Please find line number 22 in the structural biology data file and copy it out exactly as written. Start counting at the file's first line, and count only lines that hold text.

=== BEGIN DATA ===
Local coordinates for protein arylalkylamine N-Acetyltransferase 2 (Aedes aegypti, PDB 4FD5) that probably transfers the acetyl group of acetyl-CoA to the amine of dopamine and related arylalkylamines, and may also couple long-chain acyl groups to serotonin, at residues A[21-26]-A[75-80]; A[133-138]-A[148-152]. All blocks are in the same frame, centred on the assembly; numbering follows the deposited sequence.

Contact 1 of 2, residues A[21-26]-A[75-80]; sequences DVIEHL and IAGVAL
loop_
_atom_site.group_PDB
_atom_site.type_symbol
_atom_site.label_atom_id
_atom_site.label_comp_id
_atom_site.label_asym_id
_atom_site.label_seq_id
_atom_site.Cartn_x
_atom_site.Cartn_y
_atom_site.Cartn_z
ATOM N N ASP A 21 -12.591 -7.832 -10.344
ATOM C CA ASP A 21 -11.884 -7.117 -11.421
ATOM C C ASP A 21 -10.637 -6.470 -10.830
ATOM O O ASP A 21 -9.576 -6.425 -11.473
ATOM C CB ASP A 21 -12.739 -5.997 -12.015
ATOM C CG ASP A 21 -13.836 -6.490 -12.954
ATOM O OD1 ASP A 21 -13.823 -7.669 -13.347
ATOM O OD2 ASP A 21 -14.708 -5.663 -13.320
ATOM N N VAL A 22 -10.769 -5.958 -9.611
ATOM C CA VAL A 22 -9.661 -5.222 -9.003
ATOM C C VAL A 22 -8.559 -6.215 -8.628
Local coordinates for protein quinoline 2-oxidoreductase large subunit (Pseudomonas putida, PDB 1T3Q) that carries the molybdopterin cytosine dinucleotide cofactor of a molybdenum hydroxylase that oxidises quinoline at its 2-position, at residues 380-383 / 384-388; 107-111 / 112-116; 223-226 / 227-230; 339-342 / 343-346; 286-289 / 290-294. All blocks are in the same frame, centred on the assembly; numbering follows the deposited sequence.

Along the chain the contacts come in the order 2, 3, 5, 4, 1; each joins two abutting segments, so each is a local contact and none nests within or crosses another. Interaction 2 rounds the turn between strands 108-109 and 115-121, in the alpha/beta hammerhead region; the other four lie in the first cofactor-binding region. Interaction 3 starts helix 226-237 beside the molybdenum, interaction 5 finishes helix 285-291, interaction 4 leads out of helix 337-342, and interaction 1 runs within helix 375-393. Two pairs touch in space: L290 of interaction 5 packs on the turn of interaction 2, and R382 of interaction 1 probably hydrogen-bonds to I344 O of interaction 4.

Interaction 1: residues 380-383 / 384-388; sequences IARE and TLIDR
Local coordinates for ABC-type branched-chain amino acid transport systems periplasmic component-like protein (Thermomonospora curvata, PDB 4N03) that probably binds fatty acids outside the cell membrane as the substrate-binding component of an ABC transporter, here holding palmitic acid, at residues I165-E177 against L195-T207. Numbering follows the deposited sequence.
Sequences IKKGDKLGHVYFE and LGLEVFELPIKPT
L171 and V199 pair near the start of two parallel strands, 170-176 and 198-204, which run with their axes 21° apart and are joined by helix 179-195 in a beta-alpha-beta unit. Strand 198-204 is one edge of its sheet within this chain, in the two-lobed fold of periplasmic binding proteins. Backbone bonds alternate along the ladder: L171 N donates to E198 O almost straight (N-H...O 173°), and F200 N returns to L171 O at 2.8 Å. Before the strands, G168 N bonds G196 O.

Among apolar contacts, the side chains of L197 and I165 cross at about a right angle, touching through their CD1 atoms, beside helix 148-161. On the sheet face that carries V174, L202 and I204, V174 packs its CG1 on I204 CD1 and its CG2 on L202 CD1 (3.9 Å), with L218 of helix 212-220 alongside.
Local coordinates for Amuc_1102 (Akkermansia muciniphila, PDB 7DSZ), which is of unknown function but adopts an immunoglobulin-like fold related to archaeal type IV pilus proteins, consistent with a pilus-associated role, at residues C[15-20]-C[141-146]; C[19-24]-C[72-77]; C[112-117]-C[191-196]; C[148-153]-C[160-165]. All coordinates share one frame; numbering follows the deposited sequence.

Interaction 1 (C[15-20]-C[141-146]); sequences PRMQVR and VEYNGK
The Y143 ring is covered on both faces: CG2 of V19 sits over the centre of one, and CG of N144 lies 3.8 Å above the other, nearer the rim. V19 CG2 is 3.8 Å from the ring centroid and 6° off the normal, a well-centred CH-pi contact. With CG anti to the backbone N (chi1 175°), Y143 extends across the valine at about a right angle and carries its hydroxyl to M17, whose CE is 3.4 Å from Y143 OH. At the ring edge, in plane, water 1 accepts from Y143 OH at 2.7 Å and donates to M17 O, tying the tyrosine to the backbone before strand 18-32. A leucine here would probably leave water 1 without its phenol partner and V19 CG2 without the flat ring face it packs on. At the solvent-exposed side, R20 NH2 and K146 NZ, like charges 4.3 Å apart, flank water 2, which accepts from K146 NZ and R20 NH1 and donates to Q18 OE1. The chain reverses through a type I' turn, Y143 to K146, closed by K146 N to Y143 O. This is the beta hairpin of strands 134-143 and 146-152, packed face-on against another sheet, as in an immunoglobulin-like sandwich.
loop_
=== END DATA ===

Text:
ATOM C CA VAL A 22 -9.661 -5.222 -9.003